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Rhu & Shandon Community Council

Local Knotweed Action

The Community Council started to record of all outbreaks in of Japanese knotweed our area and set up a Knotweed Taskforce in 2014. Its aims are listed below.

If you regularly walk in areas where the weed is flourishing and are willing to help in this exercise, please let the secretary know. ( 

 If you do not know what it looks like, we will help you identify it. Copies of the leaflet we produced are still available. You can see pictures and identification tips on the Knotweed Facts lower down this page.
 We inform Argyll and Bute Council of our findings, and ask them to set up a containment  programme for the weed. We have had mixed sucess with this.

The GB Non Native Species secretariat has also produced a leaflet.

There was a landmark case in February 2017 in which Network Rail were sued for allowing Knotweed to spread onto someonelse's land. This has implications for everyone who has a garden.

The aims and objectives of the Knotweed taskforce are listed below.

• Raise awareness of the plant, its main features and the danger it poses to the property and the environment. 
• Offer help to the Community in identification.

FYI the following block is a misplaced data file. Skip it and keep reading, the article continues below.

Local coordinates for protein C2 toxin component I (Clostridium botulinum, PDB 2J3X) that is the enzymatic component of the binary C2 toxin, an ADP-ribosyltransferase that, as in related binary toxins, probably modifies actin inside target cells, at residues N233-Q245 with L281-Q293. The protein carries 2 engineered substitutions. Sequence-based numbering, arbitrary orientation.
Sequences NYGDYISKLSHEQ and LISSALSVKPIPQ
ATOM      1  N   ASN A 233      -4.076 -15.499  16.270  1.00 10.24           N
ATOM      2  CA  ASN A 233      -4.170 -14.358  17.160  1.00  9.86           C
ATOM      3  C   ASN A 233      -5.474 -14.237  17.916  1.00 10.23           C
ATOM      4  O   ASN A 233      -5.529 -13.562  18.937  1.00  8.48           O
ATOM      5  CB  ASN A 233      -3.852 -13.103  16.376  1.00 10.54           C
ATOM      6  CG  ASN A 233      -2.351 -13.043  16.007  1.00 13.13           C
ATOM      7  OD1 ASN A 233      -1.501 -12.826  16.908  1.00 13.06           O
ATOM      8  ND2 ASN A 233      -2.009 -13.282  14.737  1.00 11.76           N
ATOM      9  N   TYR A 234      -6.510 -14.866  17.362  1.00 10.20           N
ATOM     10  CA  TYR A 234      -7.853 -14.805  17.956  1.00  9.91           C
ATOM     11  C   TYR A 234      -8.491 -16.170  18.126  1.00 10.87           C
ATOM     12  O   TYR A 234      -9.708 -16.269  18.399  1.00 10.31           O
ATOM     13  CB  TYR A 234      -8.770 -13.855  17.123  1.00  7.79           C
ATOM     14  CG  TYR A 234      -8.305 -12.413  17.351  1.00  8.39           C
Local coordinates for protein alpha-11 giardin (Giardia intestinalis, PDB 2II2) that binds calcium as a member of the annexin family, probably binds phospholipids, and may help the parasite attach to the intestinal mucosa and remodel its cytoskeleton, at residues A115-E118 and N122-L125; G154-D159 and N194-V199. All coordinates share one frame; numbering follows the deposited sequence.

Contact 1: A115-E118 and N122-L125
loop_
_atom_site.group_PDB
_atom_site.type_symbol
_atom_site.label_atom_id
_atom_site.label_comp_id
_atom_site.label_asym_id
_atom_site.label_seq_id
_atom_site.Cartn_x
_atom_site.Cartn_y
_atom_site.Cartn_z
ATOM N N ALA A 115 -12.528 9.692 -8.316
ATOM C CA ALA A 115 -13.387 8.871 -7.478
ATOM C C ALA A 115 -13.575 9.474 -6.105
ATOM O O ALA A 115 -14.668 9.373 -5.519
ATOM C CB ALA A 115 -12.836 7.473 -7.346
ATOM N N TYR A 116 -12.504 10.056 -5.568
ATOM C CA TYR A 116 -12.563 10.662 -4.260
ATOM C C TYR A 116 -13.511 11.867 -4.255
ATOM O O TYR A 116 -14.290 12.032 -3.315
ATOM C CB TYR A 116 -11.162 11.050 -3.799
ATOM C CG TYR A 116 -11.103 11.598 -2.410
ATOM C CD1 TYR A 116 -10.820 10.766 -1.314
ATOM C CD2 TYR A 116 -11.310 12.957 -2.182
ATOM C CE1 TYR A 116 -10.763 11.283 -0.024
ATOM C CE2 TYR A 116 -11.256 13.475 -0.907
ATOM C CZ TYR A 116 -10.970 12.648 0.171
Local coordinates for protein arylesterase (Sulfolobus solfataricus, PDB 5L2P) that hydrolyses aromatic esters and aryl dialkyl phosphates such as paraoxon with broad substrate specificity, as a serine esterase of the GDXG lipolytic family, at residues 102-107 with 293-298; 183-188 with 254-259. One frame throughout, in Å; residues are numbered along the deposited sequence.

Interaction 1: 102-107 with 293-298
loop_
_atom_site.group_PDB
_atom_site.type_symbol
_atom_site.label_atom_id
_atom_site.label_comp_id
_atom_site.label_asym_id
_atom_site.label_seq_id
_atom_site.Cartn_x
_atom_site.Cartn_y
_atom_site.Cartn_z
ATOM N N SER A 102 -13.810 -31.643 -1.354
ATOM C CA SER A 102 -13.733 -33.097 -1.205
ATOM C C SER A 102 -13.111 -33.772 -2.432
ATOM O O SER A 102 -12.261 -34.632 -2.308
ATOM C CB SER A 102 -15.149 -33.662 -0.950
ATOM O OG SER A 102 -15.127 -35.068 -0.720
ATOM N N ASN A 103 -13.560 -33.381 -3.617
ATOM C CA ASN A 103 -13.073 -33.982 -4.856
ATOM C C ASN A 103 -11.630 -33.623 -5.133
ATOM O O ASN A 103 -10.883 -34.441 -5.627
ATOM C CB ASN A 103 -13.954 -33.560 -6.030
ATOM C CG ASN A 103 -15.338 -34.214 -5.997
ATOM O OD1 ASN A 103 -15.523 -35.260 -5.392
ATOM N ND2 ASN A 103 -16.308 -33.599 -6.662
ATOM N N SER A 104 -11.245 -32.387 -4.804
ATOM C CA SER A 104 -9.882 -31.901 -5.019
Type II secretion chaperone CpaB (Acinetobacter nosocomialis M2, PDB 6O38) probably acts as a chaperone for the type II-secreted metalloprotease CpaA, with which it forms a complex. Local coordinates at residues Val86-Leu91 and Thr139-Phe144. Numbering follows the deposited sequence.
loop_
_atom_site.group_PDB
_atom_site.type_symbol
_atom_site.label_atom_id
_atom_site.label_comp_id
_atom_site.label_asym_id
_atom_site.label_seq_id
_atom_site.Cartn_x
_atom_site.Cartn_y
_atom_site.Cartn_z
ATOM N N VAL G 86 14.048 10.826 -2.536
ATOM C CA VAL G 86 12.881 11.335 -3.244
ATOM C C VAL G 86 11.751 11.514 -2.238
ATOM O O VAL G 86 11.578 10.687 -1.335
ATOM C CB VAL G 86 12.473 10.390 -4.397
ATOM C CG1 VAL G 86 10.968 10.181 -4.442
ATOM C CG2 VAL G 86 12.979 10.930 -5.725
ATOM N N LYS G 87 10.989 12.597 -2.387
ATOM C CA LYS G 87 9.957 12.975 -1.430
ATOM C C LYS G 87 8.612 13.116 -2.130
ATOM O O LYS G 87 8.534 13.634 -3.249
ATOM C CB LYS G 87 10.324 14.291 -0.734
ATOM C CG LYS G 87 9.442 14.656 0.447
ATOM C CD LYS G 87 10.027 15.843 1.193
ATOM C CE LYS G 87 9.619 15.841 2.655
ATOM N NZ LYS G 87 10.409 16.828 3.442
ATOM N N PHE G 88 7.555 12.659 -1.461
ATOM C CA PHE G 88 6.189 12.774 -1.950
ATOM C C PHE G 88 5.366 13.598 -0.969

• Appeal for help from the general community in locating all areas of the weed

  • Roadsides
  • Woodland
  • Seashore
  • Railway tracks
  • Gardens

Report outbreaks to the relevant landowner

Keep a record of where outbreaks are located.

 Monitor the situation.

Initial Actions: September 2015

  • An Information Leaflet was produced and distributed to all residents in Rhu and Shandon; copies still availacble
  • Landowners in the district were made aware of status of old and new outbreaks of the weed on their land.
  • All the landowners, Luss Estates, Argyll and Bute, the MOD  and Network Rail  promised treatment. 

Argyll and Bute have information on their website about knotweed and other invasive species.

 In 2018 they revised their policy  on dealing with these

Facts about Japanese Knotweed

It was imported as a garden plant in Victorian times and is spreading fast in our area.

  •  it is lush green in colour
  • has shovel shaped leaves
  • has a stem that's bamboo like in appearance
  • produces white flowers around September or October
  • It can grow  1 metre in a month
  • In August /September the growth is very lush and you can see why our Victorian ancestors thought it was an asset
  • A single stem is definitive
  •  It can regenerate from a small fragment and has very deep strong roots which can damage foundations. 
  • It can affect house sales
  • You must not strim or cut it, unless you can burn it immediately in situ.
  • It has creamy flowers in September or October.
  • Native plants are suppressed and, after a couple of years, it can be the only plant left standing.
  • In winter the hollow stems look rather like bamboo. They remain throughout  the winter.